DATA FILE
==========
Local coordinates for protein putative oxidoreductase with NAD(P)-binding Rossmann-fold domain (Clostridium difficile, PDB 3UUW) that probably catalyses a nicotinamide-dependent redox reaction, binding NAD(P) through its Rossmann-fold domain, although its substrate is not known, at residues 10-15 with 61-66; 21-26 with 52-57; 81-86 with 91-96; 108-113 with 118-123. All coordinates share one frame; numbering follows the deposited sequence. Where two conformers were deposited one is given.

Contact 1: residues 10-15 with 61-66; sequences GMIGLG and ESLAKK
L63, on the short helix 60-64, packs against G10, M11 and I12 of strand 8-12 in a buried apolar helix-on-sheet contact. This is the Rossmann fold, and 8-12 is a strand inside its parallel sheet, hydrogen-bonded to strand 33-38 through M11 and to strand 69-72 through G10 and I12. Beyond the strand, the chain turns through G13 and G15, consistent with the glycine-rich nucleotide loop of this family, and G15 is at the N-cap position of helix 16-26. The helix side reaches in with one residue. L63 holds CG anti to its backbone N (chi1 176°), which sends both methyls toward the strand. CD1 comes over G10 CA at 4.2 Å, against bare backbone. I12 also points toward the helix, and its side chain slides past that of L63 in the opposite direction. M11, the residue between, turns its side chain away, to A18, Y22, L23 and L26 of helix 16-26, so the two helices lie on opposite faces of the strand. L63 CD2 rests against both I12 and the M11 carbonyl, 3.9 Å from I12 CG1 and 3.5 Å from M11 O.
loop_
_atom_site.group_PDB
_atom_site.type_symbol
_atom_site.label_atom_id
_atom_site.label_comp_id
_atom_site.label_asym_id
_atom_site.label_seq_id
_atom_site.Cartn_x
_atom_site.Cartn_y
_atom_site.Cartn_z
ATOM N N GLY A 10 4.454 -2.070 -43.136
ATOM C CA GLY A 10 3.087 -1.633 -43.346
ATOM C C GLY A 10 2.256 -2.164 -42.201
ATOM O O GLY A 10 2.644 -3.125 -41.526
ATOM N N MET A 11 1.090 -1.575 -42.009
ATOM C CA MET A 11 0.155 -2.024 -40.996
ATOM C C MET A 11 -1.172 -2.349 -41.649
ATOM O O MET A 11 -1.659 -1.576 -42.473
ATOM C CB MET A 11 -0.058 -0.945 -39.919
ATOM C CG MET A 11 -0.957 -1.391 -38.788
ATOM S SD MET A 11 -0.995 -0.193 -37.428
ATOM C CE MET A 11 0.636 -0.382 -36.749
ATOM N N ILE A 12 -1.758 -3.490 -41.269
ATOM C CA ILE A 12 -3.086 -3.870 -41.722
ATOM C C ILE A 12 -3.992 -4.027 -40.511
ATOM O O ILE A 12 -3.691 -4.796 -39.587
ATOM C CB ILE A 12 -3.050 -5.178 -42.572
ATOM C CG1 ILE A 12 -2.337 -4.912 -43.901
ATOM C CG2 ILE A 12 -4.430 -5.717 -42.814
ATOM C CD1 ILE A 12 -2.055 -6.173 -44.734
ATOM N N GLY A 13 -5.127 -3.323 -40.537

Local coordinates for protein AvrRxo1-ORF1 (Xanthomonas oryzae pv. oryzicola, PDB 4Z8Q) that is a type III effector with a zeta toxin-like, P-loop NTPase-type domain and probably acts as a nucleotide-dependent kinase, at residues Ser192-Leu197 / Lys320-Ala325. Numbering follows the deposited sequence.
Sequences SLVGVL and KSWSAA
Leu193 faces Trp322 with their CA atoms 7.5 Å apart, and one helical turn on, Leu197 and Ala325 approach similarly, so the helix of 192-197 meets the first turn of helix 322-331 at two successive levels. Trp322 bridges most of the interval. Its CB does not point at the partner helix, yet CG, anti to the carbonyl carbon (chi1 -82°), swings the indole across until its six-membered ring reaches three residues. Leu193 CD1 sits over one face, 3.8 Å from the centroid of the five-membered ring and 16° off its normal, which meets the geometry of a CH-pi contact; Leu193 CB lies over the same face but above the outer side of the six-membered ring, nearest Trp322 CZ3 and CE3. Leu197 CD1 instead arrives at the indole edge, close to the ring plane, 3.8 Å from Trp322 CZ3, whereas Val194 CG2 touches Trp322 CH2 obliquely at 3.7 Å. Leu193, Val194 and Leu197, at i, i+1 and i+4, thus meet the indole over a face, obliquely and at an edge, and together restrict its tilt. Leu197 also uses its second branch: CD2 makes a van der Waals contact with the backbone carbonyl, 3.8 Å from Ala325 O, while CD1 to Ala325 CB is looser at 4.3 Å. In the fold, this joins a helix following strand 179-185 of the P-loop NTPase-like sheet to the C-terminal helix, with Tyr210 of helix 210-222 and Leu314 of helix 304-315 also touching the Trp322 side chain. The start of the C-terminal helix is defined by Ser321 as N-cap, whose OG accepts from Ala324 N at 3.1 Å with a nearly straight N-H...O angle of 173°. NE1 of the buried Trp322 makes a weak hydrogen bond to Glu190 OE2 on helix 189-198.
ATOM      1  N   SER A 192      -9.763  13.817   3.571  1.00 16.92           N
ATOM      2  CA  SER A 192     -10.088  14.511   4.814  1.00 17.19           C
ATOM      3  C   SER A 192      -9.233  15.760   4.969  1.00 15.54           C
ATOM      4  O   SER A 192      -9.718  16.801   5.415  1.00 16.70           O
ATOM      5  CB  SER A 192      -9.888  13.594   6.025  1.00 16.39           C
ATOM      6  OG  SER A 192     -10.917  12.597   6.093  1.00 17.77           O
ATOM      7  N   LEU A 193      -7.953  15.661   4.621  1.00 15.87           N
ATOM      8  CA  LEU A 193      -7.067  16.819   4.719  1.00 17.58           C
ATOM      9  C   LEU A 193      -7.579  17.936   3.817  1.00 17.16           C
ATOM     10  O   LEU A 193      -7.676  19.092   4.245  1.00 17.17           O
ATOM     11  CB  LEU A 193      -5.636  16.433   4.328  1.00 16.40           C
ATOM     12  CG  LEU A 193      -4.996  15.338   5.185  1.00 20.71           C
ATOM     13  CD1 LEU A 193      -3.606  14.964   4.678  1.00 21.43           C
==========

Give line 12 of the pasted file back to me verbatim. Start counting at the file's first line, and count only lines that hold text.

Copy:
_atom_site.Cartn_y